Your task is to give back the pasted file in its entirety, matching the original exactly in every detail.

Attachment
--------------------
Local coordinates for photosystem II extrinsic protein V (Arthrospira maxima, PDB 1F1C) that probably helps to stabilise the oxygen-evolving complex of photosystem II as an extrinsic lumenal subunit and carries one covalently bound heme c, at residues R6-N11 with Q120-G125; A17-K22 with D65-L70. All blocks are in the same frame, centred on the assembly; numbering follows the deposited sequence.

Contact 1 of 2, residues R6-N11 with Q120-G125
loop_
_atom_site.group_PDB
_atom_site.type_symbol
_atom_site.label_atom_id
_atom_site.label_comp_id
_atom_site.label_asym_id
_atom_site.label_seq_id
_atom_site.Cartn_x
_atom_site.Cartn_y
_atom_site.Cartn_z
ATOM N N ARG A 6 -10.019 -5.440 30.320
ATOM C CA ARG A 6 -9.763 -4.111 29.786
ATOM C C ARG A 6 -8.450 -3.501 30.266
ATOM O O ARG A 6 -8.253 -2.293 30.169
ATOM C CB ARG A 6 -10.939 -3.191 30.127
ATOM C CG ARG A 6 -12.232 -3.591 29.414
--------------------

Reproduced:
Local coordinates for photosystem II extrinsic protein V (Arthrospira maxima, PDB 1F1C) that probably helps to stabilise the oxygen-evolving complex of photosystem II as an extrinsic lumenal subunit and carries one covalently bound heme c, at residues R6-N11 with Q120-G125; A17-K22 with D65-L70. All blocks are in the same frame, centred on the assembly; numbering follows the deposited sequence.

Contact 1 of 2, residues R6-N11 with Q120-G125
loop_
_atom_site.group_PDB
_atom_site.type_symbol
_atom_site.label_atom_id
_atom_site.label_comp_id
_atom_site.label_asym_id
_atom_site.label_seq_id
_atom_site.Cartn_x
_atom_site.Cartn_y
_atom_site.Cartn_z
ATOM N N ARG A 6 -10.019 -5.440 30.320
ATOM C CA ARG A 6 -9.763 -4.111 29.786
ATOM C C ARG A 6 -8.450 -3.501 30.266
ATOM O O ARG A 6 -8.253 -2.293 30.169
ATOM C CB ARG A 6 -10.939 -3.191 30.127
ATOM C CG ARG A 6 -12.232 -3.591 29.414